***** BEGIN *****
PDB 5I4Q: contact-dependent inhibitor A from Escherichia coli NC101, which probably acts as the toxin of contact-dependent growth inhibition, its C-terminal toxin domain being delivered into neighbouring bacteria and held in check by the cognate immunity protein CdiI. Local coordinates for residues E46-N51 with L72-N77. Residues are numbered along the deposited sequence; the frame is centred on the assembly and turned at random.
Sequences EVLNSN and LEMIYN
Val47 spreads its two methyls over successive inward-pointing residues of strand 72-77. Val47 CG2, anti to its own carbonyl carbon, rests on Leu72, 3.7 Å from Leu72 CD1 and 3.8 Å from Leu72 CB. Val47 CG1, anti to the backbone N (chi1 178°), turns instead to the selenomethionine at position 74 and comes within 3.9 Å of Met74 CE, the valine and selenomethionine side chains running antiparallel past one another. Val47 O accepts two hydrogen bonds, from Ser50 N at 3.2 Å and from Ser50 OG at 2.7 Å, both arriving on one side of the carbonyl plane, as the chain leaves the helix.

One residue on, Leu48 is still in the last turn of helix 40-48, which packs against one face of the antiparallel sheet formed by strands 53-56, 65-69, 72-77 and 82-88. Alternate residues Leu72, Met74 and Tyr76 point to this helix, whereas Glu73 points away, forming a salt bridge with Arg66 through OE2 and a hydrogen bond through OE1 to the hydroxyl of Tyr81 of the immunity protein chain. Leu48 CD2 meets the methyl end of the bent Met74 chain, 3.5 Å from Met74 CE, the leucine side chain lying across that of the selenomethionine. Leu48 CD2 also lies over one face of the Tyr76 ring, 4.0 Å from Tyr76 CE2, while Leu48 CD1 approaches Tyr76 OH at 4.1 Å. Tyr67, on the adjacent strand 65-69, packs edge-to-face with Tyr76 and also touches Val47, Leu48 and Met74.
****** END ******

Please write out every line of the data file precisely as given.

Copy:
PDB 5I4Q: contact-dependent inhibitor A from Escherichia coli NC101, which probably acts as the toxin of contact-dependent growth inhibition, its C-terminal toxin domain being delivered into neighbouring bacteria and held in check by the cognate immunity protein CdiI. Local coordinates for residues E46-N51 with L72-N77. Residues are numbered along the deposited sequence; the frame is centred on the assembly and turned at random.
Sequences EVLNSN and LEMIYN
Val47 spreads its two methyls over successive inward-pointing residues of strand 72-77. Val47 CG2, anti to its own carbonyl carbon, rests on Leu72, 3.7 Å from Leu72 CD1 and 3.8 Å from Leu72 CB. Val47 CG1, anti to the backbone N (chi1 178°), turns instead to the selenomethionine at position 74 and comes within 3.9 Å of Met74 CE, the valine and selenomethionine side chains running antiparallel past one another. Val47 O accepts two hydrogen bonds, from Ser50 N at 3.2 Å and from Ser50 OG at 2.7 Å, both arriving on one side of the carbonyl plane, as the chain leaves the helix.

One residue on, Leu48 is still in the last turn of helix 40-48, which packs against one face of the antiparallel sheet formed by strands 53-56, 65-69, 72-77 and 82-88. Alternate residues Leu72, Met74 and Tyr76 point to this helix, whereas Glu73 points away, forming a salt bridge with Arg66 through OE2 and a hydrogen bond through OE1 to the hydroxyl of Tyr81 of the immunity protein chain. Leu48 CD2 meets the methyl end of the bent Met74 chain, 3.5 Å from Met74 CE, the leucine side chain lying across that of the selenomethionine. Leu48 CD2 also lies over one face of the Tyr76 ring, 4.0 Å from Tyr76 CE2, while Leu48 CD1 approaches Tyr76 OH at 4.1 Å. Tyr67, on the adjacent strand 65-69, packs edge-to-face with Tyr76 and also touches Val47, Leu48 and Met74.